الحدث > Guided tours of the University of Padova’s historical buildings

GUIDED TOURS OF THE UNIVERSITY OF PADOVA’S HISTORICAL BUILDINGS Palazzo Bo, the main university building, houses the world’s first anatomy theatre. The Sala dei Giganti was adorned with frescoes of kings and emperors in the mid 1500s and has always been a hub of university life. Palazzo Bo, via VIII febbraio 2, Padova
Palazzo Bo is known throughout the city as the “Bo”, which derives from Hospitium Bovis, its Medieval Latin name meaning “The Bull Inn”. The inn was bought by the university in 1539 and has been renovated many times over the centuries. Hundreds of stone coats of arms adorn the walls of the building’s recently restored Old Courtyard (Cortile Antico) commemorating the university’s past students and professors. A statue of Elena Lucrezia Cornaro Piscopia also stands in the courtyard. In 1678, she became the first woman in the world to be awarded a degree, an honour that belongs to the University of Padova.
On the first floor lies the Sala dei Quaranta (Hall of the Forty), which was built in 1942 to commemorate the scholars who flocked to Padova from across Europe. The hall is home to “Galileo’s Lectern”. Tradition holds that it was built by the university’s students so that the great scientist could give his lectures in the Aula Magna, the only room large enough for the crowds who came to hear him speak. It was in Padova that Galileo laid the foundations of modern science and he taught under the protection of the Venetian government. He recalled the 18 years he spent at the university (1592–1610) as the happiest of his life.
One of the most impressive sights on this tour of Palazzo Bo is the perfectly preserved Anatomy Theatre, which was built in 1595. It was the first permanent building of its type anywhere in the world, as in the previous century similar theatres had been erected whenever needed and then dismantled. Corpses were dissected to teach anatomy, and the theatre is testimony to the high regard with which the university’s teaching was held in the 16th century. Illustrious anatomists, such as Andreas Vesalius, Gabriele Falloppio and Girolamo Fabrici d’Acquapendente, held lessons there, and Fabrici d’Acquapendente was instrumental in building the theatre.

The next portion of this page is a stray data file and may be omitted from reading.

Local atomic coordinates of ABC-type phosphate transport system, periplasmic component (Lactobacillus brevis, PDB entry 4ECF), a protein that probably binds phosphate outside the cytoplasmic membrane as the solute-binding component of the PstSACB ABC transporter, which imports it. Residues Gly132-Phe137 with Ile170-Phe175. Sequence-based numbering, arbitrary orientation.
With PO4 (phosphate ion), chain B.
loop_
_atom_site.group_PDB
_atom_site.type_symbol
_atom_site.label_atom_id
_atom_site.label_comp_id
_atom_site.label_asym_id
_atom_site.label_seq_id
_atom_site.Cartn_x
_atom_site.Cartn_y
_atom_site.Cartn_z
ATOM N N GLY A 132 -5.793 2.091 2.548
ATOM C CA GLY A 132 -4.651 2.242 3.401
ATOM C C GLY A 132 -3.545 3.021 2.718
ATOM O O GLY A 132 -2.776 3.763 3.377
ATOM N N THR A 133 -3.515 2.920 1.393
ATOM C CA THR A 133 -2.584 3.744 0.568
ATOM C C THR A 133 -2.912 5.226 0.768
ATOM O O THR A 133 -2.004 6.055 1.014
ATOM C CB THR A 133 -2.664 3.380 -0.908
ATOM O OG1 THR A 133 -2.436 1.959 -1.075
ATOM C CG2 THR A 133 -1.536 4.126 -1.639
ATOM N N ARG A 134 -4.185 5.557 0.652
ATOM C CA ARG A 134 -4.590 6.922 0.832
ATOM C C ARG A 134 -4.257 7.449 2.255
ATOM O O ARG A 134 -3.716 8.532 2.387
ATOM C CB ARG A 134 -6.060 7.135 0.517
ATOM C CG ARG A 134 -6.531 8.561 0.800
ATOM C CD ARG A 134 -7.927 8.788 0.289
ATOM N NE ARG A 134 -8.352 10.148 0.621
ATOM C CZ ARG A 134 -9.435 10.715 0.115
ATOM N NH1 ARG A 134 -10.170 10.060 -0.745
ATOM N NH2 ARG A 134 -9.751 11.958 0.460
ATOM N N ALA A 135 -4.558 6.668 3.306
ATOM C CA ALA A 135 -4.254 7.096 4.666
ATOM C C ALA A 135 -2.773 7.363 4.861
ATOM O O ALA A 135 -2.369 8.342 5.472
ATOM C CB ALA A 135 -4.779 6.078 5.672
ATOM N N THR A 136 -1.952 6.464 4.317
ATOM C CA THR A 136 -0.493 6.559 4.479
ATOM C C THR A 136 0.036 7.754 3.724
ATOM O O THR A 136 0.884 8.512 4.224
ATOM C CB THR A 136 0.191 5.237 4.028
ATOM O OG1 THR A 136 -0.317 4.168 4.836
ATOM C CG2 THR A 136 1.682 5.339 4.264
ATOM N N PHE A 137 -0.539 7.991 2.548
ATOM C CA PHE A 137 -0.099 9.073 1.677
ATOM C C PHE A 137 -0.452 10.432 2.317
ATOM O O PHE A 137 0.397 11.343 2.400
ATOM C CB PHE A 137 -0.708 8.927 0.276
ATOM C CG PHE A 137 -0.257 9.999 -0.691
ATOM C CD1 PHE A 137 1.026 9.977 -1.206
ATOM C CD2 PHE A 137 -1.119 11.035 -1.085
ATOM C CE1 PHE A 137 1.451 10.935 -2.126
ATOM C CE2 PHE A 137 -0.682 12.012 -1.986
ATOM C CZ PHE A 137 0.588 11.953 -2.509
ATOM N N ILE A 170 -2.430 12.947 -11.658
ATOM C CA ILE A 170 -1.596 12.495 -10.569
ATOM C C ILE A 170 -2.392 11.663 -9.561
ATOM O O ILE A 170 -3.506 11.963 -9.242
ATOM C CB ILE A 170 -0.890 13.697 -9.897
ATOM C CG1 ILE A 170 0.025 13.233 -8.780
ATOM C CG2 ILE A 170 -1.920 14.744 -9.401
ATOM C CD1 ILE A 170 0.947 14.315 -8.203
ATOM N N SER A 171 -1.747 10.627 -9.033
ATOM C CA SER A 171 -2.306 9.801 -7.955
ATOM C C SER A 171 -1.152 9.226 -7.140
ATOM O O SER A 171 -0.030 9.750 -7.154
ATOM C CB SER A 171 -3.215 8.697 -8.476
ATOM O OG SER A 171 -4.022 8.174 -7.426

The old heart of Palazzo Bo blends seamlessly with the rationalism of architect Gio Ponti, who, in the 1930s and 1940s, called upon famed artists, such as Campigli, Pendini and Severini, to fresco the Rector’s offices. At the entrance to the New Courtyard (Cortile Nuovo) stands a statue of Aeneas’ helmsman Palinurus by Arturo Martini. The statue is dedicated to the partisan Masaccio and commemorates the Italian Resistance movement.
Sala dei Giganti, corte arco Vallaresso, Padova
The Sala dei Giganti (Hall of Giants) in Palazzo Liviano can be visited on a separate tour. The hall is all that remains of a palace owned by the Carrara family, Padova’s 14th century rulers; it once contained a cycle of frescoes based on De viris illustribus (On Famous Men) by Petrarch, but today a fresco of Petrarch is the only original work to survive after the hall was destroyed by fire. Artists Domenico Campagnola and Stefano dell’Arzere painted the hall with a stunning cycle of new works in the 16th century. Sala dei Giganti has always been part of university life: once home to the university library (1631–1912), today it is a venue for conferences and concerts.

معلومات تشغيلية إضافية
Today, Palazzo Bo is home to the Rector’s offices, various departments and libraries, as well as the halls used for official university ceremonies and the discussion of dissertations.
Visitors are free to wander around the courtyards, but anyone wishing to see the Anatomy Theatre, Sala dei Quaranta, Aula Magna and Sala di Medicina must book a guided tour.
The Sala dei Giganti is opened for concerts and events, but otherwise may only be viewed as part of a guided tour.